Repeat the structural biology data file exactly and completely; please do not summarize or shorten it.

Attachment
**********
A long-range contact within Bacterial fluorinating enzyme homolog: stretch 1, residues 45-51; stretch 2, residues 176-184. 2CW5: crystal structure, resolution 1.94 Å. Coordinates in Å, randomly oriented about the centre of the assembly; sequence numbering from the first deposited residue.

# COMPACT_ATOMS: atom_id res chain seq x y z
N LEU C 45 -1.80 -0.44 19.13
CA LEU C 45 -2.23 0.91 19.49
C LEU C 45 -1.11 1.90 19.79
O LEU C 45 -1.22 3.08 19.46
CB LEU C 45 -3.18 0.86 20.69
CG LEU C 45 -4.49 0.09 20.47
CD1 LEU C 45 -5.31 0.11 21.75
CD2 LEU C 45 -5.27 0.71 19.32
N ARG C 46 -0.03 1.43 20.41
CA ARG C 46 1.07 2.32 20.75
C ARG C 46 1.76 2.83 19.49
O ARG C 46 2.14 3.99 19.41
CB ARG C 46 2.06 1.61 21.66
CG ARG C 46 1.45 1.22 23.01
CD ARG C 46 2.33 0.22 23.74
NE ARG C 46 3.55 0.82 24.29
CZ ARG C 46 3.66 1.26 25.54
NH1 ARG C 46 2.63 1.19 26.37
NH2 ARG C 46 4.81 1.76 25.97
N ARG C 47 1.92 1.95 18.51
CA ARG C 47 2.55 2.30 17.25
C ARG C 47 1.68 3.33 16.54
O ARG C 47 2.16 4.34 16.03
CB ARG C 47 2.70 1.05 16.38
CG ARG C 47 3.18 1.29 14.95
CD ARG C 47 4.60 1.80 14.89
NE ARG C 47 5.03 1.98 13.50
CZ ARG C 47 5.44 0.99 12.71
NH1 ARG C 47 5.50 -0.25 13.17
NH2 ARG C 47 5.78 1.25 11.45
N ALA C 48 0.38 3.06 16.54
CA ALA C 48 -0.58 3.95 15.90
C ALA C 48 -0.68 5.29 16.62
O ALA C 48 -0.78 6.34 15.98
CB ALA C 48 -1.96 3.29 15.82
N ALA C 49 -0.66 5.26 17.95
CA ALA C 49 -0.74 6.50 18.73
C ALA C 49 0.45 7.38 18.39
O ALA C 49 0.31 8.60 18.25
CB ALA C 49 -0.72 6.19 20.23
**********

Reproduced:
A long-range contact within Bacterial fluorinating enzyme homolog: stretch 1, residues 45-51; stretch 2, residues 176-184. 2CW5: crystal structure, resolution 1.94 Å. Coordinates in Å, randomly oriented about the centre of the assembly; sequence numbering from the first deposited residue.

# COMPACT_ATOMS: atom_id res chain seq x y z
N LEU C 45 -1.80 -0.44 19.13
CA LEU C 45 -2.23 0.91 19.49
C LEU C 45 -1.11 1.90 19.79
O LEU C 45 -1.22 3.08 19.46
CB LEU C 45 -3.18 0.86 20.69
CG LEU C 45 -4.49 0.09 20.47
CD1 LEU C 45 -5.31 0.11 21.75
CD2 LEU C 45 -5.27 0.71 19.32
N ARG C 46 -0.03 1.43 20.41
CA ARG C 46 1.07 2.32 20.75
C ARG C 46 1.76 2.83 19.49
O ARG C 46 2.14 3.99 19.41
CB ARG C 46 2.06 1.61 21.66
CG ARG C 46 1.45 1.22 23.01
CD ARG C 46 2.33 0.22 23.74
NE ARG C 46 3.55 0.82 24.29
CZ ARG C 46 3.66 1.26 25.54
NH1 ARG C 46 2.63 1.19 26.37
NH2 ARG C 46 4.81 1.76 25.97
N ARG C 47 1.92 1.95 18.51
CA ARG C 47 2.55 2.30 17.25
C ARG C 47 1.68 3.33 16.54
O ARG C 47 2.16 4.34 16.03
CB ARG C 47 2.70 1.05 16.38
CG ARG C 47 3.18 1.29 14.95
CD ARG C 47 4.60 1.80 14.89
NE ARG C 47 5.03 1.98 13.50
CZ ARG C 47 5.44 0.99 12.71
NH1 ARG C 47 5.50 -0.25 13.17
NH2 ARG C 47 5.78 1.25 11.45
N ALA C 48 0.38 3.06 16.54
CA ALA C 48 -0.58 3.95 15.90
C ALA C 48 -0.68 5.29 16.62
O ALA C 48 -0.78 6.34 15.98
CB ALA C 48 -1.96 3.29 15.82
N ALA C 49 -0.66 5.26 17.95
CA ALA C 49 -0.74 6.50 18.73
C ALA C 49 0.45 7.38 18.39
O ALA C 49 0.31 8.60 18.25
CB ALA C 49 -0.72 6.19 20.23